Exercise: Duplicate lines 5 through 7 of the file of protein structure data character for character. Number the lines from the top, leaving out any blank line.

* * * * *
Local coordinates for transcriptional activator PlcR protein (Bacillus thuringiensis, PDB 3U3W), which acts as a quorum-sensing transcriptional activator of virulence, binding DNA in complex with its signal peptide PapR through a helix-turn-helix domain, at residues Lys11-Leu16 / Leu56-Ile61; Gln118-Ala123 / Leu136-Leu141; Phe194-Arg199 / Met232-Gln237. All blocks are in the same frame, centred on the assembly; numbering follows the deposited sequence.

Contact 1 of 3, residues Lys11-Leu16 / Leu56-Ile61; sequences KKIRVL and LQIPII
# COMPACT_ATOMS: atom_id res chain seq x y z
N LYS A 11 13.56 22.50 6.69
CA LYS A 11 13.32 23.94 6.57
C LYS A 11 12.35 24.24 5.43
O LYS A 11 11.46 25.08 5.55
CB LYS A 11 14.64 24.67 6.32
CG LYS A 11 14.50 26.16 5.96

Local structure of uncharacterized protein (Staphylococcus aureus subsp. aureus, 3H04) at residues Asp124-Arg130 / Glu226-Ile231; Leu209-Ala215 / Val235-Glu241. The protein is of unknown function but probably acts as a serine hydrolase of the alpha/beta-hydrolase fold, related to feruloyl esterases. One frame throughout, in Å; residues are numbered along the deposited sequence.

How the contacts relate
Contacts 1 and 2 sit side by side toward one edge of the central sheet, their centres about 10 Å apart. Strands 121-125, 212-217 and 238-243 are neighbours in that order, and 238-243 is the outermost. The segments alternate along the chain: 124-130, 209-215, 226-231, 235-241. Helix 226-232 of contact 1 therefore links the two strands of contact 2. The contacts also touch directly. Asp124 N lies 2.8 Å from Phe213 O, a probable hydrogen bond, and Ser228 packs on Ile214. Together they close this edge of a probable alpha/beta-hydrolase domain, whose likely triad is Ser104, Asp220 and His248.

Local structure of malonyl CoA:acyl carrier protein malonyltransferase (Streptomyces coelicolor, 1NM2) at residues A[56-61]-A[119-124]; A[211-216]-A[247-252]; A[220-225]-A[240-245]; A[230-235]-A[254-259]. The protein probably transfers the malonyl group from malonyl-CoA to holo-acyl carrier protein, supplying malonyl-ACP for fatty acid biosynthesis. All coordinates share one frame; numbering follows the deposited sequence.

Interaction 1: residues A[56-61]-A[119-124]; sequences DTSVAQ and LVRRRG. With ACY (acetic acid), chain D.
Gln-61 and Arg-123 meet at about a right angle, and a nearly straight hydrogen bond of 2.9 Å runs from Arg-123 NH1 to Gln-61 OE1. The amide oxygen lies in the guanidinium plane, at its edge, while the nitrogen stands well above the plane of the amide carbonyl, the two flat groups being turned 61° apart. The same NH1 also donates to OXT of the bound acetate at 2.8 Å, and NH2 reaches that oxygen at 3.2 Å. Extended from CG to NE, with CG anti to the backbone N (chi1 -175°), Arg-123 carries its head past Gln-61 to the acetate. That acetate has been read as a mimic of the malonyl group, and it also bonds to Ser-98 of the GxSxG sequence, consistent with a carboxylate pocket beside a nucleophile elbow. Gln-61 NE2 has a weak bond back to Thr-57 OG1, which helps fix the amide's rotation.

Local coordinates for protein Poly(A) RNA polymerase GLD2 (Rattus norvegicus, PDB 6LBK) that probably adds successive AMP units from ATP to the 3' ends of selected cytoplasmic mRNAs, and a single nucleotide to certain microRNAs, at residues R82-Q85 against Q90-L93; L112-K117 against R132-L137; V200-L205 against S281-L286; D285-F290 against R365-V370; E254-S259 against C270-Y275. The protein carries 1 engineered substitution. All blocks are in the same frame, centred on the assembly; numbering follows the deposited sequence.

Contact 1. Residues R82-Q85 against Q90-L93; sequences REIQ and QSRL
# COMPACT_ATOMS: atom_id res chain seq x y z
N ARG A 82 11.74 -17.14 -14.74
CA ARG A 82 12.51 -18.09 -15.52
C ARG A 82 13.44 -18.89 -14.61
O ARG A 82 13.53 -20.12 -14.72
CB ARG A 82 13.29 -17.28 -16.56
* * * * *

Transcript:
CA LYS A 11 13.32 23.94 6.57
C LYS A 11 12.35 24.24 5.43
O LYS A 11 11.46 25.08 5.55